And then things got even more peculiar. When the meeting ended, out strode a very senior member of Johnson’s team, whose name can’t be reported for mystifying reasons that make no sense at all, and told all the journalists hanging around outside the room: “Is there anyone here who’s never got pissed in their lives?”

That was the defence, deployed at this moment. You know, what’s the big deal? Everyone goes out and gets pissed, don’t they, so it’s fine.

Which they kind of do, except for that two-year period when they didn’t, because there was a pandemic on and it was illegal, and the people who made it illegal ignored all their own laws on the matter. Partygate has now gone on for more than a quarter of the length of the entire pandemic, and there are still very senior people in Downing Street who don’t have a clue what it’s about.

The next phase is when they all shuffle up and down the sweaty, bingo-hall-esque House of Commons corridor. Theresa May rocked up in a full ballgown and sparkling heels. On her way to some sort of jubilee celebration, apparently.

Four years ago, when she was going through this process herself, she wouldn’t even answer the question of whether or not she would be voting for herself, in a vote of confidence on her own leadership. It was one of the most ridiculous things she ever did. And yet Johnson, when he turned up, did exactly the same. As he moved through the bank of reporters asking him if he would vote for himself, he just emitted a low, barking, growling noise, which went on for several seconds.

It is well known that his tactic in interviews is just to say or do anything at all to avoid saying anything he doesn’t want to say. He has described this tactic of his as “becoming a blonde wall of noise”. Surely never before has the wall been reduced to this. To use not even words, but noises? To shut down questioners simply by growling as you pass them? And on this occasion, the questions did not get any more pressing than “Are you going to vote for yourself, prime minister?”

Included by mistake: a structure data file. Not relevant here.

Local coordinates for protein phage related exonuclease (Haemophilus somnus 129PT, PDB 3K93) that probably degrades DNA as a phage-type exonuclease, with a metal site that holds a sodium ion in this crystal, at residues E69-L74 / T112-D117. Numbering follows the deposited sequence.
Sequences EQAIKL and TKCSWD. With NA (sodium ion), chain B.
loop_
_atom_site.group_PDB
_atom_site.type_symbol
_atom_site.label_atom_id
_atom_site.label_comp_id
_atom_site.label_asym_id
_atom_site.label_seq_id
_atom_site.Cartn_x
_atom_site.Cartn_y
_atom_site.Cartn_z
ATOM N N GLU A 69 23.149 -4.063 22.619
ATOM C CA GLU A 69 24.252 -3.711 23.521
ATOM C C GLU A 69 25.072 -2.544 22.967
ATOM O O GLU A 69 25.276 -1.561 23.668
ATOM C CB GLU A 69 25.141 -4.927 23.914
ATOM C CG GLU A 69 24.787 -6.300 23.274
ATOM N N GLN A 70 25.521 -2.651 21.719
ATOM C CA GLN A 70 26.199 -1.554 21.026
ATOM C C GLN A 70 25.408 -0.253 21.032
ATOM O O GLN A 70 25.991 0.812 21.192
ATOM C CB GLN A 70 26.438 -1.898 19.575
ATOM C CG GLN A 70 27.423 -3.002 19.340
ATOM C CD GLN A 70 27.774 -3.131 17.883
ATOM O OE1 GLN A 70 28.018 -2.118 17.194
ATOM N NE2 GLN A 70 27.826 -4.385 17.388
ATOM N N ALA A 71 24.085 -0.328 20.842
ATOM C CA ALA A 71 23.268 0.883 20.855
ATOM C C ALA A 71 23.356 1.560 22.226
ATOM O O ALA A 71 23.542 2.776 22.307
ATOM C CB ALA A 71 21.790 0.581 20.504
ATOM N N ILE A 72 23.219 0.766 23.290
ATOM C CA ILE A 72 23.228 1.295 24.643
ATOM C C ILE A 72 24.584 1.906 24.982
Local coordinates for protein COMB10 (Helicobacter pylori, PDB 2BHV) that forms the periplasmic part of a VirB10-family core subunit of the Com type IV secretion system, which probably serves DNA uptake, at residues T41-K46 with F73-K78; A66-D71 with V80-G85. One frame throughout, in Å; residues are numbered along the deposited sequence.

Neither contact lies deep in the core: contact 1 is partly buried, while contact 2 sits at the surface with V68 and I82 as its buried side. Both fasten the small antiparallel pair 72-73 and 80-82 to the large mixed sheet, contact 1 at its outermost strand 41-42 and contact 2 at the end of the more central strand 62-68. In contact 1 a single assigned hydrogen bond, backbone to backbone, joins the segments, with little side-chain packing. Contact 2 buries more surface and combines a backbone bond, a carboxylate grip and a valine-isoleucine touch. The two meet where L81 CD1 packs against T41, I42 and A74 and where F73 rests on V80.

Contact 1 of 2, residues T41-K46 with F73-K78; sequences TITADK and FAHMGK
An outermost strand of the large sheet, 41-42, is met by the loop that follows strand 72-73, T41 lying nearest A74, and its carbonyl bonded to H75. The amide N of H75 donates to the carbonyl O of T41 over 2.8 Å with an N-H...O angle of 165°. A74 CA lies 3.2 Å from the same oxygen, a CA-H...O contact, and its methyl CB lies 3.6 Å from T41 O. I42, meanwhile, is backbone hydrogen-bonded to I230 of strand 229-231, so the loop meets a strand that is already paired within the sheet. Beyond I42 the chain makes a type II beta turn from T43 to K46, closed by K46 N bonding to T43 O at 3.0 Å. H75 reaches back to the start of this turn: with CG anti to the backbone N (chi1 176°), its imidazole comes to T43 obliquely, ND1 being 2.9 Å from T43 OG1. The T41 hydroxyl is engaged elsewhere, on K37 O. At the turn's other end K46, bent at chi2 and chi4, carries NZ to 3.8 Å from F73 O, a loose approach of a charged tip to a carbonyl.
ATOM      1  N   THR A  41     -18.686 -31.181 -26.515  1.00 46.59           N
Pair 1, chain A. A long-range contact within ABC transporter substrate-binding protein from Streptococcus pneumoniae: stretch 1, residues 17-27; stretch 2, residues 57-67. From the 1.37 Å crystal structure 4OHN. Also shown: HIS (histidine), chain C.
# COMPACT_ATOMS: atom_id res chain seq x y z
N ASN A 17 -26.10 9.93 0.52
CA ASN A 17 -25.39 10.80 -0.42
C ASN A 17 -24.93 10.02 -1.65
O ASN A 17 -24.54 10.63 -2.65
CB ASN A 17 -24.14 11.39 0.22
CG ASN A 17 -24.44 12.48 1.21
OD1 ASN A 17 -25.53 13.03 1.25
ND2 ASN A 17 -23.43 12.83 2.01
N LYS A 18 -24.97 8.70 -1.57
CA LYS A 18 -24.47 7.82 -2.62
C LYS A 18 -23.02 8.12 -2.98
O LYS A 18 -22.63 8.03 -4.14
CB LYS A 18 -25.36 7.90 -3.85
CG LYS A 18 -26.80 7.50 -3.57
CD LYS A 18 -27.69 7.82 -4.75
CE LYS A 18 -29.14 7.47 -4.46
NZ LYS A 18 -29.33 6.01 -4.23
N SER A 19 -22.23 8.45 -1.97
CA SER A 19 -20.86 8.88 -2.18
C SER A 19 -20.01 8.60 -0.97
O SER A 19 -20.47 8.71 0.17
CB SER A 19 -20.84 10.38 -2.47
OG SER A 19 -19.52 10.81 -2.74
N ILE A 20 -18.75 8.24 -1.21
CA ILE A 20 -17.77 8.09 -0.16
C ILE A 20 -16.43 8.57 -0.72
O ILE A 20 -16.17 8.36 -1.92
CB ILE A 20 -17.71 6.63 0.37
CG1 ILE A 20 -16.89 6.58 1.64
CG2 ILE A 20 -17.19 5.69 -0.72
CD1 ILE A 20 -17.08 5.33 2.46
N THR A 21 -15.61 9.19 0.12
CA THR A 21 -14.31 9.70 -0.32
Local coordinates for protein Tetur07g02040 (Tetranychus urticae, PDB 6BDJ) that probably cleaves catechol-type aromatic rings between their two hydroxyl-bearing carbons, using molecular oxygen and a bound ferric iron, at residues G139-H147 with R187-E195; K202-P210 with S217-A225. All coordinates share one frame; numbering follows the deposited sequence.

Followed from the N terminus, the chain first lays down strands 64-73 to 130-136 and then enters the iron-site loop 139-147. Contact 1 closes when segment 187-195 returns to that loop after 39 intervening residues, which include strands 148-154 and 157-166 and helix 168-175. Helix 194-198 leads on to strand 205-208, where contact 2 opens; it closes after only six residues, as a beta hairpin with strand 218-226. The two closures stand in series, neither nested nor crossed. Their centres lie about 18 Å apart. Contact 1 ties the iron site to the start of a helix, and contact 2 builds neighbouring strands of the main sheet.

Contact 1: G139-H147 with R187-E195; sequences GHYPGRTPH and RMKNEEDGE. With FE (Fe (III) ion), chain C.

This, among other other things, made him look and sound like a man who was, quite literally, losing it. He looked a touch wistful – considering, perhaps, the many decades of appalling behaviour that had propelled him thus far. All the people screwed over, and for what exactly? For this?

It must be a tough moment, in the life of a narcissist as committed as he is, to consider that behind that door lies the moment at which you vote for yourself for the very last time. At least he got a last chance. Now, his many fans around the country – there could, theoretically, be as many as three left – may have to face up to the reality that they will surely never get to do so again.